Monday, June 5, 2017

More Singing Missionaries

The Africa South East Area is doing a public affairs event about the upcoming Nairobi Temple.  Government and other leaders and of course, the press, have been invited.  We've been asked to provide a small missionary choir.  So on Sunday we drove down to Upper Hill for a choir practice.  They are singing three numbers and I was impressed with how quickly the missionaries picked out their parts.  They are going to be fabulous!  Some expressed concern about their ability to sing but I told them that angels will sing with them. 

The choir consists of 1/3 sister missionaries (there are only African sisters in our mission), 1/3 African missionaries and 1/3 Western missionaries.  So there are 6 sisters, (Sisters Maina, Matata, Okila, Masibo, Auma, and Bamutesiza); 6 African Elders (Elders Mayekiso, Somniso, Gimeyi, Nyanhamo, Kiio, and Ngabonziza); and 6 Western Elders (Elders Fraga, Noel, Lotulelei, Egbert, Ellis, and Cotts).  These missionaries are all serving in Nairobi and there are many more who could be in the choir but due to the size of the room in which the event will be held, the choir had to be limited.  So here's more pictures for you missionary moms and dads.

Sister Bamutesiza (from Uganda), who by the way, has a lovely soprano voice,  Sister Auma (from Uganda), Sister Matata (from Kenya), Sister Masibo (from Kenya).  All the sisters have lovely voices.  Africans can really sing!

Back row: Elder Fraga (from US), Elder Mayekiso (from South Africa), Elder Noel (from US); Front: Elder Somniso (from South Africa), Elder Lotulelei (from US)

Elder Gimeyi (from Zimbabwe), Elder Nyanhamo (from Zimbabwe), Elder Egbert (from US), Elder Kiio (from Kenya), Elder Ellis (from US)

Elder Torrie (gray hair) is helping keep the group focused.  Do they look focused?

Standing: Elder Torrie, Brother David Machio, Brother Scriven Usi.  David and Scriven (both from Kenya) will lead and play the accompaniment.  Elder Torrie would love to do it but we needed to involve Kenyans.  Scriven is a great guy.  He attended the University of Alberta in Edmonton, Alberta, for 5 years.  He talks just like an Albertan.  Crazy to hear it coming from a Black African!!  Elder Torrie and I definitely feel that Scriven is "one of us!"  And David learned to play the piano from a senior missionary a few years ago and now he is teaching his children.  That's how the culture of piano music will grow in Africa.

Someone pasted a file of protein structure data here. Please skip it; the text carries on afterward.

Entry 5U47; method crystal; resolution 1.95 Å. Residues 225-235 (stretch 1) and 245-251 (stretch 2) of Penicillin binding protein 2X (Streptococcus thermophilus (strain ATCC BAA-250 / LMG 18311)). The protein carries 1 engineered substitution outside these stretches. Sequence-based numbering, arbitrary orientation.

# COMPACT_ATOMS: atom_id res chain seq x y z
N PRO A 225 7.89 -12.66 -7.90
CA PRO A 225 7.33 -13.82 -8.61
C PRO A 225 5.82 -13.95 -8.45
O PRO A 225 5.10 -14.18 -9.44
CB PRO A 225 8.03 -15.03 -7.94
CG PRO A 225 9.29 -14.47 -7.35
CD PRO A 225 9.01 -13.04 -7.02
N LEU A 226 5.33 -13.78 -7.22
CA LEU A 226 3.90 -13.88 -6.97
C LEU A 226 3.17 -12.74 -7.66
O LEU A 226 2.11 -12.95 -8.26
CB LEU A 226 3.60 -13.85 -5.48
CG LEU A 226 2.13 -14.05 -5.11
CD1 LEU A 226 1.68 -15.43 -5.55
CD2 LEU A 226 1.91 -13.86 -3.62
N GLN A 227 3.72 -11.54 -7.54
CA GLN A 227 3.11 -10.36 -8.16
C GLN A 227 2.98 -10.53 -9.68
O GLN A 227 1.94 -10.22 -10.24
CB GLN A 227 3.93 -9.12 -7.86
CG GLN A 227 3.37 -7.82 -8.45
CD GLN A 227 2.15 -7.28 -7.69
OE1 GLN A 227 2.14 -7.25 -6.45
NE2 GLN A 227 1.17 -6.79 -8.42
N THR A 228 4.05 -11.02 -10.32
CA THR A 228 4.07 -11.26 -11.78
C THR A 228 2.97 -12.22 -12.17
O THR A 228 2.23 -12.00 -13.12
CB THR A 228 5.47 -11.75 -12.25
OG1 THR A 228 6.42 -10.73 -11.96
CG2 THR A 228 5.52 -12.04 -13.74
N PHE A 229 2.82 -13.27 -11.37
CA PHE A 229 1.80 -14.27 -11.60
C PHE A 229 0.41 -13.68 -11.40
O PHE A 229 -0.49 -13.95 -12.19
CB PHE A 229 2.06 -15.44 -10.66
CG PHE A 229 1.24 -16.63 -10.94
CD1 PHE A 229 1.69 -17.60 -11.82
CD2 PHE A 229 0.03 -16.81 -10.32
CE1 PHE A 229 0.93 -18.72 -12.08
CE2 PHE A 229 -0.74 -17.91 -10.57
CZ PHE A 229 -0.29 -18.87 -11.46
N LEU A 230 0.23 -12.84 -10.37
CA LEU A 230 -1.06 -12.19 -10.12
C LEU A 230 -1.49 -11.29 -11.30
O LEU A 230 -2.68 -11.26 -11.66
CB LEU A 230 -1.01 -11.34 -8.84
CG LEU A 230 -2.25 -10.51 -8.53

Elder Kiio, Elder Ellis, Elder Egbert

Elder Nyanhamo, Elder Gimeyi, Elder Fraga, Elder Noel, Elder Somniso, Elder Lotulelei (look hard -- he's there!)

Elder Fraga, Elder Noel, Elder Somniso, Elder Lotulelei, Elder Mayekiso and a bit of Elder Torrie

Elder Cotts (from US), Elder Ngabonziza (from Rwanda).  I had trouble saying Elder Ngabonziza's name but now it just rolls off my tongue!

Elder Noel, Elder Somniso, Elder Lotulelei, Elder Mayekiso

Sister Maina, Sister Matata, Sister Okila, Sister Masibo (all from Kenya).  Sister Masibo's mother Elizabeth is the housekeeper at the mission home.  (Thought I would put that in in case Sister Hicken is reading this post.)

Front and center are Elder Cotts and Elder Ngabonziza who are companions.  They were late to the practice because they had, of all things, a baptism!  (That's great!)

Sing, Sing a Song . . . la la la la la . . .  The choir will sing "High on a Mountain Top," "I Love to See the Temple," and "I Am a Child of God."

These sisters sang lovely alto.  In fact most black Africans have low singing voices.

Last picture.  Here's Elder Lotulelei and Elder Mayekiso.  Elder Lotulelei is really singing out even though he says he doesn't sing!!

1 comment:

  1. No, you're supposed to say Elder Torrie (from Canada), not Elder Torrie (gray hair)! That made me laugh out loud.

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